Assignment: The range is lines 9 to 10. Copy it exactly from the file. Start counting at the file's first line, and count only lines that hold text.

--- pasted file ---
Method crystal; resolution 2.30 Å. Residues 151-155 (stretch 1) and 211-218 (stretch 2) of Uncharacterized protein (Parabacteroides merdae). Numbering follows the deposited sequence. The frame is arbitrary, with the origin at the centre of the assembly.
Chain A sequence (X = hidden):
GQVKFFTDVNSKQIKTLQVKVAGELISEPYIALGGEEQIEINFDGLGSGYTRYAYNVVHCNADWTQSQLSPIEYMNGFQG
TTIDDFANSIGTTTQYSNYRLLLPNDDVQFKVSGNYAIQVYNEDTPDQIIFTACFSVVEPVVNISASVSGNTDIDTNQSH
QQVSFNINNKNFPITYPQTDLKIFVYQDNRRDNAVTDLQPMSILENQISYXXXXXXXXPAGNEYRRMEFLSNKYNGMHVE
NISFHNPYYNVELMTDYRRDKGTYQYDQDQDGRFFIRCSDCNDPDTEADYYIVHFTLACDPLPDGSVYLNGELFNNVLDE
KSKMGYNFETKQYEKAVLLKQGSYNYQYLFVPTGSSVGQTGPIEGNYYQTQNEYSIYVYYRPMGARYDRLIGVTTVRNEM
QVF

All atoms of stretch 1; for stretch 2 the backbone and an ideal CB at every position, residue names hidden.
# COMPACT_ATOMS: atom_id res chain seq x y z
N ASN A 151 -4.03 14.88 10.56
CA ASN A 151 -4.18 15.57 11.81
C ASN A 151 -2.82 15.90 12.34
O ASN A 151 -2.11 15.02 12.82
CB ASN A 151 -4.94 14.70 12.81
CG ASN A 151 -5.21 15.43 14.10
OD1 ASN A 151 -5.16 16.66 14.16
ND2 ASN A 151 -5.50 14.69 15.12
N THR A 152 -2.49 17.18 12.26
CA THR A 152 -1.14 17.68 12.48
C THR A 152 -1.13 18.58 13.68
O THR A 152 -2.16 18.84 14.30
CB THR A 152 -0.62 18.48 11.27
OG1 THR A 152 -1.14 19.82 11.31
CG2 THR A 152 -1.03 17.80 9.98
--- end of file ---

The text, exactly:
All atoms of stretch 1; for stretch 2 the backbone and an ideal CB at every position, residue names hidden.
# COMPACT_ATOMS: atom_id res chain seq x y z